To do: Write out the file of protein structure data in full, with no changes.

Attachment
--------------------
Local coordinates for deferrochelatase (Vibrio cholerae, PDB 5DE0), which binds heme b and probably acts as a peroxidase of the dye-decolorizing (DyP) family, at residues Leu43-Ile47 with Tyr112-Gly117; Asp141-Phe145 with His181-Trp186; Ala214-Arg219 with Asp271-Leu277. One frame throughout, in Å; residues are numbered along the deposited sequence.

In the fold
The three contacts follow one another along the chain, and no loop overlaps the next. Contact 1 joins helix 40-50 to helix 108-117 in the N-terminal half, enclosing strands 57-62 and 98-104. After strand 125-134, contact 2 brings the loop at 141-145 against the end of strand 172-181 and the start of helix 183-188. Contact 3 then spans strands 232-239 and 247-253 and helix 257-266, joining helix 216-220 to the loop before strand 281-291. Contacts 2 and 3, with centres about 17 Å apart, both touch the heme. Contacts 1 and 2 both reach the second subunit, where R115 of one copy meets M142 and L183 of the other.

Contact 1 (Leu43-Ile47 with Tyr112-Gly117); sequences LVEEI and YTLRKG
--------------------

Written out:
Local coordinates for deferrochelatase (Vibrio cholerae, PDB 5DE0), which binds heme b and probably acts as a peroxidase of the dye-decolorizing (DyP) family, at residues Leu43-Ile47 with Tyr112-Gly117; Asp141-Phe145 with His181-Trp186; Ala214-Arg219 with Asp271-Leu277. One frame throughout, in Å; residues are numbered along the deposited sequence.

In the fold
The three contacts follow one another along the chain, and no loop overlaps the next. Contact 1 joins helix 40-50 to helix 108-117 in the N-terminal half, enclosing strands 57-62 and 98-104. After strand 125-134, contact 2 brings the loop at 141-145 against the end of strand 172-181 and the start of helix 183-188. Contact 3 then spans strands 232-239 and 247-253 and helix 257-266, joining helix 216-220 to the loop before strand 281-291. Contacts 2 and 3, with centres about 17 Å apart, both touch the heme. Contacts 1 and 2 both reach the second subunit, where R115 of one copy meets M142 and L183 of the other.

Contact 1 (Leu43-Ile47 with Tyr112-Gly117); sequences LVEEI and YTLRKG